Fallout co-creator weighs in on the TV show's lore controversies and says maybe the games are wrong

Ella Purnell as Lucy in Fallout
(Image credit: Prime Video)

Tim Cain, who led the creation of the original Fallout game, has given a quick review of the Fallout TV show. In short, Cain says "I like this show. I like it a lot." And he's not particularly bothered by the lore controversies, either. Be warned, of course, that some major spoilers are set to follow.

"The reason I like it so much is everything feels like Fallout," Cain says in a YouTube video. "It feels like Fallout. That is hard to do - trust me, I know how hard that is to do. It's easy to write post-apocalyptic stuff that doesn't fit in the Fallout mold, and it would've been very easy for them to accidentally go off, to be too silly, to have things that are like 'that's not part of Fallout.' But they didn't."

We've written about how the Fallout show feels like an adaptation of a game that doesn't exist, and Cain is similarly impressed with how much the series feels like the games. "The time where Lucy stopped to ask for directions from the guy working on the sand filter, and he drank all of her water. That guy looked straight out of Fallout, as one of our village characters, and that's what I'm talking about with the feel. That's what gets me in the feels." He suggests that this kind of thing might've flown over the heads of most fans, "But that gets me. That made me go 'ooh that's so Fallout-y!'"

Cain is also enthusiastic about the way the three central characters of the show can represent three different ways of playing the game, with Lucy as the nice person who wants to help everyone, Maximus as the driven character who has a particular goal he wants to achieve no matter what, and the Ghoul as as the "murderhobo - which many of you play the game that way. So do I."

To Cain, Lucy's journey also represents the way you might focus on the main quest and then quickly get very distracted. "It feels like she started off in the first episode or two and was all about the main quest. Then all these sidequests open up, and it went in all different directions, it went in places you didn't expect. And then the main quest completes at the end, but in a way that makes you go 'I have more questions. I would like to play the sequel now. I want to know what's going to happen here.' I love that. That's a good way for a game, or a TV show, or a movie to end."

Some Fallout fans have taken issue with certain revelations the show makes regarding the series' lore, including who dropped the first nuke in the war that ultimately destroyed the world. Cain asserted in an interview last year that it was, in fact, China that started the war. But in flashback sequences, the show depicts Vault-Tec executives making plans to drop the first bomb.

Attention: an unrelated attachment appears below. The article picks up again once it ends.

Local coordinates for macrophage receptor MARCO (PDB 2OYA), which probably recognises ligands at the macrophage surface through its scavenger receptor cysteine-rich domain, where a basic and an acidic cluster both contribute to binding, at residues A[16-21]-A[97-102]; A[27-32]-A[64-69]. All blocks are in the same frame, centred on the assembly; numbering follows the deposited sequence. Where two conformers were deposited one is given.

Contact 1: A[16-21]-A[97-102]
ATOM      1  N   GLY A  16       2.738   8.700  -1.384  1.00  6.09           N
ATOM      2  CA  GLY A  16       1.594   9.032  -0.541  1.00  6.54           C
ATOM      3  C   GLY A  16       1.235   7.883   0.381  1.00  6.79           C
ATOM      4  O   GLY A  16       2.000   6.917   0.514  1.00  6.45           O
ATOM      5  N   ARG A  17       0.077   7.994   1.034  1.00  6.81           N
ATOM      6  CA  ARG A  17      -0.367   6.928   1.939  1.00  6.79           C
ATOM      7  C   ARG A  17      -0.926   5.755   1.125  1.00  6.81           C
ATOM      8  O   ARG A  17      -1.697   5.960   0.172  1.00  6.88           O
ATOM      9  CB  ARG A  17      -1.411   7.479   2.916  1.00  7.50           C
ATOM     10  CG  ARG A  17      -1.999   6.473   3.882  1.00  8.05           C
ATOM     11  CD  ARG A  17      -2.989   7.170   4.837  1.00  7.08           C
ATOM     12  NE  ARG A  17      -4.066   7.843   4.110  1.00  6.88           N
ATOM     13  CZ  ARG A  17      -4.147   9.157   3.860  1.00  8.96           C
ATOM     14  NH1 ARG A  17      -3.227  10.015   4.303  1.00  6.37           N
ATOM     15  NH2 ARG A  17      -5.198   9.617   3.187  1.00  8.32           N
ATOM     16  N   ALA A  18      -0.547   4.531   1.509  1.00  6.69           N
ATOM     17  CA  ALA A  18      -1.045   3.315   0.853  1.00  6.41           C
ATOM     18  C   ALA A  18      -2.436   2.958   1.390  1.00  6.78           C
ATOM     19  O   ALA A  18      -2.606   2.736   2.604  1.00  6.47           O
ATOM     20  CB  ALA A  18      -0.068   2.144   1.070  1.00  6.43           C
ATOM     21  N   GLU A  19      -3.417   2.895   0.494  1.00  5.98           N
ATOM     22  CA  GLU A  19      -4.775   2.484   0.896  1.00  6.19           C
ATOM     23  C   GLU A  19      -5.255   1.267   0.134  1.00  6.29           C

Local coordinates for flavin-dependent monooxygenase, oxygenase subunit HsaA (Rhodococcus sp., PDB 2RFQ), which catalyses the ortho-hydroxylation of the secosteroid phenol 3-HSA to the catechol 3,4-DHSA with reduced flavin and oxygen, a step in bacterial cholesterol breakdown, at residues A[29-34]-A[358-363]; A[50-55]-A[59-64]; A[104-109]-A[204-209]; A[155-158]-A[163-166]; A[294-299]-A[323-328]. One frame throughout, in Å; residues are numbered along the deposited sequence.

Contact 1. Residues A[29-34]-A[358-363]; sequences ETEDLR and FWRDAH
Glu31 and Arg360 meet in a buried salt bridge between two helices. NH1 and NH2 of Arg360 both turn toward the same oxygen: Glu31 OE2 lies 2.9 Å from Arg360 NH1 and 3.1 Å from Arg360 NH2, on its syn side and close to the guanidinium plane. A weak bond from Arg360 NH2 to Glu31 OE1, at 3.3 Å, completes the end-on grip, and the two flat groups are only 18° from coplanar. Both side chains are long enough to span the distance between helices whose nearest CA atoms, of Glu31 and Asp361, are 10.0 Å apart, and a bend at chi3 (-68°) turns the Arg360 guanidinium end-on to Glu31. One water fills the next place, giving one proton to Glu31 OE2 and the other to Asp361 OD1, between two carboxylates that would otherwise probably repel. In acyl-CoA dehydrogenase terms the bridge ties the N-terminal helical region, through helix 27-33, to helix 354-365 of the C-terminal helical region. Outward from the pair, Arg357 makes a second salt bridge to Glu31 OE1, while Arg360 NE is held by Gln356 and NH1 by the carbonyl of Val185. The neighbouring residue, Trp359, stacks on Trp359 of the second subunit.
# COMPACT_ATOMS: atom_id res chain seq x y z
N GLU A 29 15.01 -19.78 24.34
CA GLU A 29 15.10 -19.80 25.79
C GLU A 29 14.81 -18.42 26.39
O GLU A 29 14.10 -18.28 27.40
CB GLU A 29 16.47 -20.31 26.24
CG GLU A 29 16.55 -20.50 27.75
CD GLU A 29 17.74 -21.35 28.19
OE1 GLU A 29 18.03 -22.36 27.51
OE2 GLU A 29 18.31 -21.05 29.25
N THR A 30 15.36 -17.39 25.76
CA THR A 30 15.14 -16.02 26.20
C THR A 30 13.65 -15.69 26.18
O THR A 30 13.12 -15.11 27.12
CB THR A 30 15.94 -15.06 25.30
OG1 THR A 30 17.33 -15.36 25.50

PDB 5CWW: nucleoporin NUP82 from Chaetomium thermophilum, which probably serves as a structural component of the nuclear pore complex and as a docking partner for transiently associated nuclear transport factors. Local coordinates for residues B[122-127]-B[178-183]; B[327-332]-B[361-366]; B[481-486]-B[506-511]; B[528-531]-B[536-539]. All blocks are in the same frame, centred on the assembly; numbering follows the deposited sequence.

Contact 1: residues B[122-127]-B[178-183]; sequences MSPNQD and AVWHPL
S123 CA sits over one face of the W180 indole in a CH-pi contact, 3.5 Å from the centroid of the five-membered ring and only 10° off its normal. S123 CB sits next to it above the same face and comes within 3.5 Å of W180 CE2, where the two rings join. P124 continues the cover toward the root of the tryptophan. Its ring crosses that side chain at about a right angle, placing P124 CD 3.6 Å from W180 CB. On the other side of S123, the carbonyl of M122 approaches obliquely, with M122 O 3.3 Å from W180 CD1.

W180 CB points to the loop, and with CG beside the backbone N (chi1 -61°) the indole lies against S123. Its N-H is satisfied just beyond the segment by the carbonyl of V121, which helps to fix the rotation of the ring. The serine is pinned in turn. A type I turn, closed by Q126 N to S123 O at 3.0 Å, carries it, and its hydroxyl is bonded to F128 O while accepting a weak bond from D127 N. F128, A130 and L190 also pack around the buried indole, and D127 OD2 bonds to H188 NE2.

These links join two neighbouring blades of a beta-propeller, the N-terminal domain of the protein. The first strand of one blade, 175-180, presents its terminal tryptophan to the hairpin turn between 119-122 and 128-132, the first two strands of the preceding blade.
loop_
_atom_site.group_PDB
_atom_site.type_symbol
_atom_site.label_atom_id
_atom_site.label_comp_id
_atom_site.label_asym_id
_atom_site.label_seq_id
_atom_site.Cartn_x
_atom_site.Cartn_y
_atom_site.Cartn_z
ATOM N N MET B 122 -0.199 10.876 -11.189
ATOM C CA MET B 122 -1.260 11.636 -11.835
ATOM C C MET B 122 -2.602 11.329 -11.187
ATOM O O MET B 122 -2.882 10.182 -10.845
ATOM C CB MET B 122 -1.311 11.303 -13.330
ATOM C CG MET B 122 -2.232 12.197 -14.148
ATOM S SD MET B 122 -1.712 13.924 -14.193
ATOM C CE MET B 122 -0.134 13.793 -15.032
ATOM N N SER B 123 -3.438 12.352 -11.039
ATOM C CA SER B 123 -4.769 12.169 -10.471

"Yes, Vault-Tec did talk about nuking first," Cain acknowledges. "If you've ever been in a company, they will have business plans that try to handle different contingencies. But I don't think they nuked first. I really don't think they did, because Barbara didn't strike me as a stupid woman. Would she have sent her daughter to a birthday party on the day Vault-Tec was gonna nuke? I think they were planning on nuking. It was one of the strategies that they were thinking about, which is enough to go 'wow, Vault-Tec is evil.' But I don't think they nuked. I think they were a bit caught off-guard too when nukes came in."

The other big lore controversy is over how the timeline deals with events established in Fallout: New Vegas. "I know people were complaining about the dates being off," Cain acknowledges. "Well, you're right. Maybe they are off? Maybe what was taught to the kids was wrong. Maybe it was deliberately wrong, maybe they were lying to the kids. They lied to the kids in Vault 33 about other things, why not lie about that? Or maybe they're off but they don't know they're off - maybe just a few years either way."

Cain also posits an even more interesting theory: "Or maybe the dates in the games are off? Maybe Fallout: New Vegas, some of the characters in that game got the dates wrong? There's no master calendar you can refer to. Maybe people got off. Maybe people had the years wrong. Or maybe they're just unreliable narrators. Fallout has a history in a lot of the games of having people tell you something that isn't true." 

If the answer does end being that some date record or another was simply wrong, that might come off as a disappointing retcon, but Cain notes that "lore drift" is inevitable in a franchise that's become as big as Fallout. "Every single Fallout game changed a little in the games that came before," Cain says. "It's always happened. The lore's always drifted a little. Fallout 2 changed some things in 1. Fallout 3 changed some things in 1 and 2. Fallout 4 changed some things in 1, 2, and 3. It happens."

These days, the ultimate arbiter of Fallout canon is Bethesda boss Todd Howard, who has certainly signed off on the show. Cain readily acknowledges that "I'm not in charge of this anymore. Neither are you. Basically, anything Bethesda does from now on, that's canon. I think it's fun to talk about this, though. I don't think it's fun when people make personal attacks about it, so cut that out. Please."

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Dustin Bailey
Staff Writer

Dustin Bailey joined the GamesRadar team as a Staff Writer in May 2022, and is currently based in Missouri. He's been covering games (with occasional dalliances in the worlds of anime and pro wrestling) since 2015, first as a freelancer, then as a news writer at PCGamesN for nearly five years. His love for games was sparked somewhere between Metal Gear Solid 2 and Knights of the Old Republic, and these days you can usually find him splitting his entertainment time between retro gaming, the latest big action-adventure title, or a long haul in American Truck Simulator.